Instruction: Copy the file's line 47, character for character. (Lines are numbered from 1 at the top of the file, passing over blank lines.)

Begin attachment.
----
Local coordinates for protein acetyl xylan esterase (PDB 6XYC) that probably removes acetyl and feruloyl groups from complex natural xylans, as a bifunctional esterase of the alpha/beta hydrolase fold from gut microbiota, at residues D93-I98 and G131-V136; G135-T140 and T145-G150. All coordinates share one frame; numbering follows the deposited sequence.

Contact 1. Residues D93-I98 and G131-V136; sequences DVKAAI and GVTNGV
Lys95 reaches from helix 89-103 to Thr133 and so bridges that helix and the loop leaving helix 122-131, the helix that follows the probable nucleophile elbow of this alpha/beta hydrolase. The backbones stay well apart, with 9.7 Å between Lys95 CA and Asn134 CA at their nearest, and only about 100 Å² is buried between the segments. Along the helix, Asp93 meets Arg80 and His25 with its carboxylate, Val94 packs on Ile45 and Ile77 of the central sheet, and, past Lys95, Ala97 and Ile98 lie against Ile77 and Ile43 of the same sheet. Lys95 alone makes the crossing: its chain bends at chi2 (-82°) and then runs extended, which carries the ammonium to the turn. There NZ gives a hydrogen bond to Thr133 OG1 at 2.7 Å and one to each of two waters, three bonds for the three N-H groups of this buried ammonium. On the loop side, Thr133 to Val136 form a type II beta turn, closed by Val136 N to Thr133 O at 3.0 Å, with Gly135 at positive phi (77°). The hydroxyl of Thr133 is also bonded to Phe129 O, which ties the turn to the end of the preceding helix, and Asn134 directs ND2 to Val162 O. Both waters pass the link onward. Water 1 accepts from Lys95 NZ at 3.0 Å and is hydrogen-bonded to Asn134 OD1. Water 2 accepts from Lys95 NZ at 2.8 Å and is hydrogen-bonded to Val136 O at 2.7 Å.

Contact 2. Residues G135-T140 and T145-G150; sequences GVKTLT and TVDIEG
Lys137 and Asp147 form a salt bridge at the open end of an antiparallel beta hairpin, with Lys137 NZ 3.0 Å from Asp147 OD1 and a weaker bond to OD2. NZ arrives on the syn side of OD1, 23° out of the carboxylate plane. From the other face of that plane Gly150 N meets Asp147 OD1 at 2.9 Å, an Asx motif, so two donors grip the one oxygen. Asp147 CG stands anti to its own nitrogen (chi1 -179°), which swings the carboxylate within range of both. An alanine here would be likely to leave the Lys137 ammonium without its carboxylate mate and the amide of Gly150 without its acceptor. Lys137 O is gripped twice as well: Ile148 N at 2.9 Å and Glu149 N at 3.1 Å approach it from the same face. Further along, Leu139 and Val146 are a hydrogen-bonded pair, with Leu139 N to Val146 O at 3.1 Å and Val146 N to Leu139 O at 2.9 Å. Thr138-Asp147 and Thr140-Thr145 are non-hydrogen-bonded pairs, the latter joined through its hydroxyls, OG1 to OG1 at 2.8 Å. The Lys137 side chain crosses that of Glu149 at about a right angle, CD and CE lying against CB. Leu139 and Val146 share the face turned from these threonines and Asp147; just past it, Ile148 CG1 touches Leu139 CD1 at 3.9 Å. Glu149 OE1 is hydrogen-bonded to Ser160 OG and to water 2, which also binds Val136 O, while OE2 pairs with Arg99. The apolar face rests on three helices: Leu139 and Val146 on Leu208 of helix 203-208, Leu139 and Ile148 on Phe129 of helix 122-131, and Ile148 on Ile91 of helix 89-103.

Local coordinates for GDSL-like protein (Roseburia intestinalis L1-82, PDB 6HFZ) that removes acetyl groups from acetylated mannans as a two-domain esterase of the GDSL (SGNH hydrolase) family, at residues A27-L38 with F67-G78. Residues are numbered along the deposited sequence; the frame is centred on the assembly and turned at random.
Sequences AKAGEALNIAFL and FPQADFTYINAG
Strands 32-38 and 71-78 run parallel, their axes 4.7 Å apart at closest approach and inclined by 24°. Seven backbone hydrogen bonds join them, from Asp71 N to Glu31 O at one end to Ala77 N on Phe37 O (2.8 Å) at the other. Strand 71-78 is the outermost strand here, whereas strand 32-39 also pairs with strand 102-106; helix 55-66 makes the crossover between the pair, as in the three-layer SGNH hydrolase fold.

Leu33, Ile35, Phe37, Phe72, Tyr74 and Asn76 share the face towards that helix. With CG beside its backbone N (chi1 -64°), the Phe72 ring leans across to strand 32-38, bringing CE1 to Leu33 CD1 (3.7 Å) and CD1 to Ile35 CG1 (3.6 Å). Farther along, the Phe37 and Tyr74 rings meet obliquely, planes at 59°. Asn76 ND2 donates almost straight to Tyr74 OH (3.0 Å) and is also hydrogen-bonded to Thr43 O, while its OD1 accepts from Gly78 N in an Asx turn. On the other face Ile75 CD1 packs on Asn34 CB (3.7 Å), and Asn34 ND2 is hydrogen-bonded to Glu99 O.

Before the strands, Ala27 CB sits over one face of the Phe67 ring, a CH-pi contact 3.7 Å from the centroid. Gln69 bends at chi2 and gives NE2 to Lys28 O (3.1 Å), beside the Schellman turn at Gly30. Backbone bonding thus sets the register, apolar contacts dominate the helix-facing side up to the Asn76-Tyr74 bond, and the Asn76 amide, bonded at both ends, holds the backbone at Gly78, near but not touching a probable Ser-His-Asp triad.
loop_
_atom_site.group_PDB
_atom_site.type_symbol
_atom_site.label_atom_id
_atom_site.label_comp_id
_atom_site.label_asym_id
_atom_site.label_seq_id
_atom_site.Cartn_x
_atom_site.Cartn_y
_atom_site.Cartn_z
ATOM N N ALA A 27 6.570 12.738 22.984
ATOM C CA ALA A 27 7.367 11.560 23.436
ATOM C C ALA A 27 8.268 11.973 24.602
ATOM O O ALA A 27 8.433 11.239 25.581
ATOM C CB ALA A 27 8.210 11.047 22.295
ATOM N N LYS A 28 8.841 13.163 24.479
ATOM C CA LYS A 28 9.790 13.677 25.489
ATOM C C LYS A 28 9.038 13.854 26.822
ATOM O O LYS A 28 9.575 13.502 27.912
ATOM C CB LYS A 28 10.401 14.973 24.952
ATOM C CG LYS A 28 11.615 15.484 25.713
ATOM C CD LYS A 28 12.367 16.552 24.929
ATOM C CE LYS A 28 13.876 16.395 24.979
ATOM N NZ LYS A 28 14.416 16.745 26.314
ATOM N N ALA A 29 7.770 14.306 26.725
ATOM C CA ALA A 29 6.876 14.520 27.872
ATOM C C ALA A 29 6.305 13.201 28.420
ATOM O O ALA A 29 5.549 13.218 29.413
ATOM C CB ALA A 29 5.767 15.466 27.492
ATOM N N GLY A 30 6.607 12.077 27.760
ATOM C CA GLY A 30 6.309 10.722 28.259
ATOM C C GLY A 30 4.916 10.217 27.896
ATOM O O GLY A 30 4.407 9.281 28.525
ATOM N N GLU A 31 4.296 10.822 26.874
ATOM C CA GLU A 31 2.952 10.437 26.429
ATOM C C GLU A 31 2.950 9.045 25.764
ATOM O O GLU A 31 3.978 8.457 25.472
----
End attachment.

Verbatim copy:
ATOM O O GLU A 31 3.978 8.457 25.472